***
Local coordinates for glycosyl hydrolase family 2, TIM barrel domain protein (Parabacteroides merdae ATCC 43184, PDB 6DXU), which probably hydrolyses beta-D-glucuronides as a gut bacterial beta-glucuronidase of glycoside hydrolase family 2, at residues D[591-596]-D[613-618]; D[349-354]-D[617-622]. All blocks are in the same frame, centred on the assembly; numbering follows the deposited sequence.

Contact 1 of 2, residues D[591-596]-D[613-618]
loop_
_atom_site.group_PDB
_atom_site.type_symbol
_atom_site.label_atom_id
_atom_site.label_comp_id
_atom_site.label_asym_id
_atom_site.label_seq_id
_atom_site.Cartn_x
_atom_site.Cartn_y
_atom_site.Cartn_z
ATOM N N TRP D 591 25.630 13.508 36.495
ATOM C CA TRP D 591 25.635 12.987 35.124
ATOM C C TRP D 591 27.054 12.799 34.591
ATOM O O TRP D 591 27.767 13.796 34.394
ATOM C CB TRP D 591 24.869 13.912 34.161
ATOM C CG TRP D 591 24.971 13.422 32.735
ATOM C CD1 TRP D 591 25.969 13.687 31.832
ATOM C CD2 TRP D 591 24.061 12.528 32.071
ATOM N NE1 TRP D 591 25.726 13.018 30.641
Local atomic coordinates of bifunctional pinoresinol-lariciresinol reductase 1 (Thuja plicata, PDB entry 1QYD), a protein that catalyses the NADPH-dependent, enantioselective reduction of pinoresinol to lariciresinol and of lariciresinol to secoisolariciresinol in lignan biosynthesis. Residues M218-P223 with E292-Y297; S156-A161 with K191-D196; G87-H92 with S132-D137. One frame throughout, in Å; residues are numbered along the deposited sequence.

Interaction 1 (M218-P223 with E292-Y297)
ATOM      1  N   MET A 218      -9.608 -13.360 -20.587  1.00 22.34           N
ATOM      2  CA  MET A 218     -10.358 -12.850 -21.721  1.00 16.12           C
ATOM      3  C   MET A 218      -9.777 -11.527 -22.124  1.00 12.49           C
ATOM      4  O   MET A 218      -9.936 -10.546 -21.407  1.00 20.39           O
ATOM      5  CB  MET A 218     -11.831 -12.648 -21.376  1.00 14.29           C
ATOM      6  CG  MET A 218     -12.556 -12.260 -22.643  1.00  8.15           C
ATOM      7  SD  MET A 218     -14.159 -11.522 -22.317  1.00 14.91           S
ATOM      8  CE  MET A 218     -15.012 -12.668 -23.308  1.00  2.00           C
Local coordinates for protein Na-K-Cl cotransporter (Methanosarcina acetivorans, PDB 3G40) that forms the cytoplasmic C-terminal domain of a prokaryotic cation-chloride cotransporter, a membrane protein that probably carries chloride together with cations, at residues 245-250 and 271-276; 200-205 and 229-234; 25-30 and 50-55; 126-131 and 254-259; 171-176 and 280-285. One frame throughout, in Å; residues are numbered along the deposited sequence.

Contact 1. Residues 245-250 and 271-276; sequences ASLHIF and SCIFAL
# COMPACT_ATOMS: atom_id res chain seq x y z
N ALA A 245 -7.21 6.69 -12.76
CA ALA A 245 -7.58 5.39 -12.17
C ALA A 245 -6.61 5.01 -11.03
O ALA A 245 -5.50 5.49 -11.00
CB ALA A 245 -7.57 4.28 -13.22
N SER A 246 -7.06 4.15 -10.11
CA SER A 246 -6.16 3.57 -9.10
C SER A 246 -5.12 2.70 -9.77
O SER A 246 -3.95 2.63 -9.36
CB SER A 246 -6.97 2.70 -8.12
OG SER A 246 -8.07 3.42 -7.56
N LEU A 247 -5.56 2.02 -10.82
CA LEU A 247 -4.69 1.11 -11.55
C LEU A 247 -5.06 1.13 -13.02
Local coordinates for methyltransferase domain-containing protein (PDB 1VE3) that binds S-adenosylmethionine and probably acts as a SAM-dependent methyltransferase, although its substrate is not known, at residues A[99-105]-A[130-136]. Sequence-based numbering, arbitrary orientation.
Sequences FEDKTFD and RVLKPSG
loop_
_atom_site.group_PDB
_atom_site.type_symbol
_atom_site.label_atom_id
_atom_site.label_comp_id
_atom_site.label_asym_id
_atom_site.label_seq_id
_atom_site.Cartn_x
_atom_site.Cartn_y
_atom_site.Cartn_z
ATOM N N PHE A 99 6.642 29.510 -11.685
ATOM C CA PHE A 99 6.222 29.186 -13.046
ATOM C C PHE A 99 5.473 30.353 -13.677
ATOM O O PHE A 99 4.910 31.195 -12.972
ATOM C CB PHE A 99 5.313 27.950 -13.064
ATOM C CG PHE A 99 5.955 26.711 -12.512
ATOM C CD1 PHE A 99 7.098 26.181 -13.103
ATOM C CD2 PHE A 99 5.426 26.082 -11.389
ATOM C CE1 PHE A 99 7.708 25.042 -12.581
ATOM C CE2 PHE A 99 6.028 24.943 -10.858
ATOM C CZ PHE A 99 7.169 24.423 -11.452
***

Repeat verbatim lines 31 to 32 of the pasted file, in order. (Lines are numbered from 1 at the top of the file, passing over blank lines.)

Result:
ATOM      8  CE  MET A 218     -15.012 -12.668 -23.308  1.00  2.00           C
Local coordinates for protein Na-K-Cl cotransporter (Methanosarcina acetivorans, PDB 3G40) that forms the cytoplasmic C-terminal domain of a prokaryotic cation-chloride cotransporter, a membrane protein that probably carries chloride together with cations, at residues 245-250 and 271-276; 200-205 and 229-234; 25-30 and 50-55; 126-131 and 254-259; 171-176 and 280-285. One frame throughout, in Å; residues are numbered along the deposited sequence.